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U.S. soccer hires former acting AG to investigate misconduct allegations

U.S. soccer hires former acting AG to investigate misconduct allegations
Sally Yates, former acting attorney general, has been hired by U.S. Soccer to investigation allegations of sexual abuse committed by a coach in the National Women's Soccer League. File Photo by Kevin Dietsch/UPI | License Photo

Oct. 4 (UPI) -- U.S. Soccer said it has hired former acting Attorney General Sally Yates to lead an independent investigation into allegations of sexual abuse of players committed by coaches in the National Women's Soccer League.

In a statement tweeted Sunday evening, U.S. Soccer said Yates' investigation "will begin immediately and she will be given full autonomy, access and the necessary resources to follow the facts and evidence wherever they may lead."

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"U.S. Soccer takes seriously its responsibility to vigorously investigate the abhorrent conduct reported, gain a full and frank understanding of the factors that allowed it to happen and take meaningful steps to prevent this from happening in the future," it said.

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Yates, a Democrat, had worked at the Justice Department for nearly three decades and was the acting attorney general during the initial days of the Trump administration and was the deputy attorney general under the Obama administration.

She has "extensive experience conducting complex and highly sensitive investigations," U.S. Soccer said.

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U.S. Soccer announced it would launch an investigation Saturday, explaining it played "a major role" in the NWSL's establishment in 2013 and provided it with administrative support until last year while still supporting it financially.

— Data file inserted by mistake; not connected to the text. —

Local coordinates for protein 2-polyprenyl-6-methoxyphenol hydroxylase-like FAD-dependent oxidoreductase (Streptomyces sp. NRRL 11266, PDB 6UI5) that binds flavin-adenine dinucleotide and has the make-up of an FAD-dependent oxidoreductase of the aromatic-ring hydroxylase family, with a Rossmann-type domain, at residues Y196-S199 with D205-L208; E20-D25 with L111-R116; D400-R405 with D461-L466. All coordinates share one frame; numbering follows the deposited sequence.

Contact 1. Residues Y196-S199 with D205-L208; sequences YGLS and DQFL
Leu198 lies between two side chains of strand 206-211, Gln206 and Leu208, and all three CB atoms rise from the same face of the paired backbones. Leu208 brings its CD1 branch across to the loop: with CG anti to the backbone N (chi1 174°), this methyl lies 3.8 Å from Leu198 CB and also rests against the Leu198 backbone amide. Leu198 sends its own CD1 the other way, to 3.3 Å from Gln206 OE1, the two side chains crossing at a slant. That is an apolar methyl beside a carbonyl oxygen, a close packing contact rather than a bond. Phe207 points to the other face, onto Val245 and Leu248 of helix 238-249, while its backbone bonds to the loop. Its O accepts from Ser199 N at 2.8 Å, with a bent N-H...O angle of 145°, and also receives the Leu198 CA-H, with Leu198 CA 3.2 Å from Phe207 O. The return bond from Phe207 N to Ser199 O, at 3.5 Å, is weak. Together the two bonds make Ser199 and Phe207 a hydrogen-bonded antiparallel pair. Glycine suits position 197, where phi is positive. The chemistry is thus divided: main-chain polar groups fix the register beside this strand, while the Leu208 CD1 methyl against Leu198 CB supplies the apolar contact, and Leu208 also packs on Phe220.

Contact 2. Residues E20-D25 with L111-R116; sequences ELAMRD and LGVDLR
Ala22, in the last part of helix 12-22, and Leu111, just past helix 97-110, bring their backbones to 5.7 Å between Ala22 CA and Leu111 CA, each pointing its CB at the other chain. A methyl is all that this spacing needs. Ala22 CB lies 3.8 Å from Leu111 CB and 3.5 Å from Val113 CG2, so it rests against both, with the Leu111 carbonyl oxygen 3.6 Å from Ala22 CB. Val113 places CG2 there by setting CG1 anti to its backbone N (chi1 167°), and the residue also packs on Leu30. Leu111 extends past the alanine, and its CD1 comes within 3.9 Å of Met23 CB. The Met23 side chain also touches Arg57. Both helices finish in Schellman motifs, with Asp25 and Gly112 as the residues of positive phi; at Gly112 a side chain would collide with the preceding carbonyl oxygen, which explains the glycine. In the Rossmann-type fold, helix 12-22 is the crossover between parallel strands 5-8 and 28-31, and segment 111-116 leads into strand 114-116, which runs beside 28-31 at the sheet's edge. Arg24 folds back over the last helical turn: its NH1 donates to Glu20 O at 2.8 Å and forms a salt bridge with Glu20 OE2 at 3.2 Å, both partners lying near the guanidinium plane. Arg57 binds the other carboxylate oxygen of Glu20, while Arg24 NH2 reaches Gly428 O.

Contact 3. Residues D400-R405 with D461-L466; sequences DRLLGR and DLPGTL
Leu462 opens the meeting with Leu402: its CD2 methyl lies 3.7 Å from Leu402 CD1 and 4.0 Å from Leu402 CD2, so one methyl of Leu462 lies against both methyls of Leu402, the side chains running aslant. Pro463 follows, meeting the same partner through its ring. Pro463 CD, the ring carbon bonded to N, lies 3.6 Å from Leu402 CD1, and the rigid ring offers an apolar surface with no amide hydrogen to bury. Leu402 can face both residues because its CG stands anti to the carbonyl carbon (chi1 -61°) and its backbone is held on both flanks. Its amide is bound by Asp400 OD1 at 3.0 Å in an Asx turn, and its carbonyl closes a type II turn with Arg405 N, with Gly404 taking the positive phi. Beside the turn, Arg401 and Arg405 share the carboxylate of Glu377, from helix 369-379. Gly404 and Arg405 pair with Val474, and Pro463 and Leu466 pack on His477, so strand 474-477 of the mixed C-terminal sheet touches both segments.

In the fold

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The soccer federation issued the statement in the wake of a report published late last month by The Athletic that accused coach Paul Riley of the North Carolina Courage of having sexually coerced some of his players and made inappropriate comments about their weight and sexual orientation.

The Courage has since fired Riley and NWSL games over the weekend were postponed to give players and coaches "space to reflect."

"business as usual isn't our concern right now," NWSL Commissioner Lisa Baird said in a statement on Friday, the same day NWSL said it accepted her resignation.

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Hours before U.S. Soccer announced the hiring of Yates on Sunday, NWSL's board of governors said it has hired law firm Covington & Burling to oversee its investigations into the allegations and to make recommendations for reform. Amanda Kramer, former assistant U.S. attorney for the U.S. Attorney's Office for the Southern District of New York, will lead the probe, it said.

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An executive committee has also been formed to oversee the league's front office operations following Baird's resignation.

"We are heartbroken for what too many players have had to endure in order to simply play the game they love, and we are so incredibly sorry," the three executive committee members Amanda Duffy, Angie Long and Sophie Sauvage said in a statement. "We understand that we must undertake a significant systemic and cultural transformation to address the issues required to become the type of league that NWSL players and their fans deserve and regain the trust of both."

The allegations prompted retired defender Christie Pearce Rampone to postpone her Saturday induction into the National Soccer Hall of Fame until next year "when we can all properly celebrate women's soccer."

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